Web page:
In 2011 in Sacramento County, Ka Yang placed her baby girl, Mirabelle in a microwave oven and operated it for multiple minutes, killing the baby due to thermal injuries and burns.
Yang was 29 years old at the time. She was born in the United States and is of Hmong descent (from Cambodia). She lived in Sacramento with her husband, Chi Lo, and their three young sons then ages four, seven and eight. She was thrilled to have a girl and took good care of all her kids.
Yang’s husband was a long-haul truck driver. Typically, he was on the road during the week and was home only on weekends, but at times he would be gone up to 14 days at a time.
Yang began having seizures at age 13 or 14 and by the time of the killing had experienced more than 100 seizures in her lifetime. She took medication to control the seizures, but did not believe the medicine helped. Her husband had witnessed many of her seizures. She would fall the ground, her eyes would roll back in her head, she would moan, roll up on a ball, drool and often lost control of her bladder. The seizures would last two to five minutes.
After the death of her daughter, she told first responders that she did not know how the baby was injured, but guessed that she injured the baby while unconscious and having a seizure.
A jury in Sacramento County found her guilty of first-degree murder and assault on a child resulting in death. The judge sentenced her to 25-years-to-life, plus one year for use of a dangerous weapon in the murder, plus another 25-years-to-life, stayed under Penal Code § 654, for the assault on her daughter resulting in death.
Her defense at trial was that she killed her daughter while unconscious due to an epileptic seizure and thus she did not have the intent to kill. The prosecution countered her claim by eliciting expert testimony regarding postpartum mental disorders and testimony relying upon Yang’s privileged psychological records, even though Yang’s psychologist specifically found Yang negative for postpartum depression.
Nonetheless, the prosecution relied upon an expert who relied upon Yang’s medical records to theorize that Yang was motivated to kill her daughter by hallucinations related to an undiagnosed postpartum psychosis.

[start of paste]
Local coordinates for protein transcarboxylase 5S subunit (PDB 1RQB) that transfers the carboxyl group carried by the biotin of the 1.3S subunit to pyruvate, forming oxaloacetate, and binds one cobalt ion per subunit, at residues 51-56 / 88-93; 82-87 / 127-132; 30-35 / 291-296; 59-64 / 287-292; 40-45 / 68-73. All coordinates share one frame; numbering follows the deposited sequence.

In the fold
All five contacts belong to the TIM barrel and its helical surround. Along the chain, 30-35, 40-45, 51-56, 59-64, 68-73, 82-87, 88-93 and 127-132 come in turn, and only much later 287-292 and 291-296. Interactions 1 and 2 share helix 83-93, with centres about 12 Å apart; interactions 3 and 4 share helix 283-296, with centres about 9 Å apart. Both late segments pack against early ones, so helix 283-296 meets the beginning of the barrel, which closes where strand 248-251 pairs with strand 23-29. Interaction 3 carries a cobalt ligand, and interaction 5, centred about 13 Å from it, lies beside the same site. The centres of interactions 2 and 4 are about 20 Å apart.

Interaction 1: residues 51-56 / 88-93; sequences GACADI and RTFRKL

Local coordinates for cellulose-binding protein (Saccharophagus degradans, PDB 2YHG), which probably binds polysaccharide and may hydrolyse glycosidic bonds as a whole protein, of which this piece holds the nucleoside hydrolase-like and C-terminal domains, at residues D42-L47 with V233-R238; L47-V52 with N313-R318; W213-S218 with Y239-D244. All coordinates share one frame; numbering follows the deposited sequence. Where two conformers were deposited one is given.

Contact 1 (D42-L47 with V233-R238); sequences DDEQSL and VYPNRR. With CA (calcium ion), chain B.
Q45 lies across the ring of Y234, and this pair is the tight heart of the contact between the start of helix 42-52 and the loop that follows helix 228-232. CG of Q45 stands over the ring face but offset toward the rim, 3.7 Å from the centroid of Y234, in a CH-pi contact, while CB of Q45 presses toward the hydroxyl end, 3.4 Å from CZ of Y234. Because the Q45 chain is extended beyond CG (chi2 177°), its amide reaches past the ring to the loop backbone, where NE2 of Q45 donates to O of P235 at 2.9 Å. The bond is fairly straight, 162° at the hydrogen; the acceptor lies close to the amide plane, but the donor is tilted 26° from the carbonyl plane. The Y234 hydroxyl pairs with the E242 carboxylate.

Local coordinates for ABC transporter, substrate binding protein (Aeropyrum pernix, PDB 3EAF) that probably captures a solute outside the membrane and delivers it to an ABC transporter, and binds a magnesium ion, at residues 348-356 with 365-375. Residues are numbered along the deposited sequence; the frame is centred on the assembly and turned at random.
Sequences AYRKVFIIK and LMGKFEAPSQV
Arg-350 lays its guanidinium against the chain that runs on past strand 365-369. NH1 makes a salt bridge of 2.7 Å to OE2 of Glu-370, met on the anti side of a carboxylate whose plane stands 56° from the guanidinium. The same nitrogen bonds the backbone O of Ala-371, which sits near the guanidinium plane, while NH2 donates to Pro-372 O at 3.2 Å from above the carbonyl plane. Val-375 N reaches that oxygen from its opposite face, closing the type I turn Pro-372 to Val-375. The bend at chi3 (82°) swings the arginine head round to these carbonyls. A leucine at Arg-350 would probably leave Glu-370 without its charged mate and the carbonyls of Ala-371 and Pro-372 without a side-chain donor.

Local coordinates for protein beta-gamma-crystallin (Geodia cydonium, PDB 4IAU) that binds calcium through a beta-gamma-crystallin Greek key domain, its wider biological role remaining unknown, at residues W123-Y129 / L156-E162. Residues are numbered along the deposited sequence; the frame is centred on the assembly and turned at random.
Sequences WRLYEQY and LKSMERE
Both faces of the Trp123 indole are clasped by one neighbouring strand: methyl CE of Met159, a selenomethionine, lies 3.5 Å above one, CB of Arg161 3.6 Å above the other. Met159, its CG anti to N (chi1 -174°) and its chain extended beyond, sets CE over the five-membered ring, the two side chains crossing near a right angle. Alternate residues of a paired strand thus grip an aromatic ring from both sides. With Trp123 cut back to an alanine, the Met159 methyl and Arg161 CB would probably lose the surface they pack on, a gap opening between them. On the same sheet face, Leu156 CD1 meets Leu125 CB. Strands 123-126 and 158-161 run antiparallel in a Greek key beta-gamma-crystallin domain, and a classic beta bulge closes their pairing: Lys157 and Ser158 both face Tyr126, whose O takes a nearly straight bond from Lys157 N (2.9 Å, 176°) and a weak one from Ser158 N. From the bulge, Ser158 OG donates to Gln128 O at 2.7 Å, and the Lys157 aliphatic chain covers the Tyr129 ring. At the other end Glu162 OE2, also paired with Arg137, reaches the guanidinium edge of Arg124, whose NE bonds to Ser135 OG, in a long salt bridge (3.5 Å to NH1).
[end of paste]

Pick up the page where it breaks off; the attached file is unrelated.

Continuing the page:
Yang made a motion for a new trial, which was denied. In the motion, Yang argued that the trial court judge, Steve W. White, abused his discretion by allowing expert testimony regarding postpartum mental disorders without a sufficient factual basis and by admitting defendant’s privileged psychological records that he had ruled were inadmissible earlier. She argued such evidence was irrelevant and the errors in admitting such evidence and testimony were not harmless when considered together or in the cumulative.
Yang then appealed to the Third Appellate District Court in San Francisco.
The Third Appellate District agreed with Yang, starting from the fundamental point that only relevant evidence is admissible at trial. Evidence Code § 350. Under Evidence Code § 352, evidence is inadmissible if when it is substantially more prejudicial than probative if it poses an intolerable risk to the fairness of the proceedings or the reliability of the outcome and renders the defendant’s trial fundamentally unfair.” People v. Chavez (2018) 22 Cal. App. 5th 663, 702.
The motive theory was the relevance of the prosecution expert’s testimony, although the expert had actually screened Yang as negative for postpartum mental disorders after her daughter’s birth.
Under the cumulative error doctrine, the reviewing court must “review each allegation and assess the cumulative effect of any errors to see if it is reasonably probable the jury would have reached a result more favorable to defendant in their absence. When the cumulative effect of the errors deprives the defendant of a fair trial and due process, reversal is required.” People v. Williamson (2009) 170 Cal. App. 4th 567, 646; People v. Cunningham (2001) 25 Cal. 4th 926, 1009 (series of trial errors, though independently harmless, “may in some circumstances rise by accretion to the level of reversible and prejudicial error”).
Additionally, multiple errors may create a “negative synergistic effect, rendering the degree of overall unfairness more than that flowing from the sum of individual errors.” People v. Hill (1998) 17 Cal. 4th 800 at 847.
We present this summary to exemplify how a judge, apparently stumped by the evidence, permitted the prosecution to proceed on a theory that was fundamentally flawed from the outset because it did not rely upon admissible evidence at all. This type of mistake can reoccur and no doubt may unless defense counsel is vigilant to assert his or her client’s rights.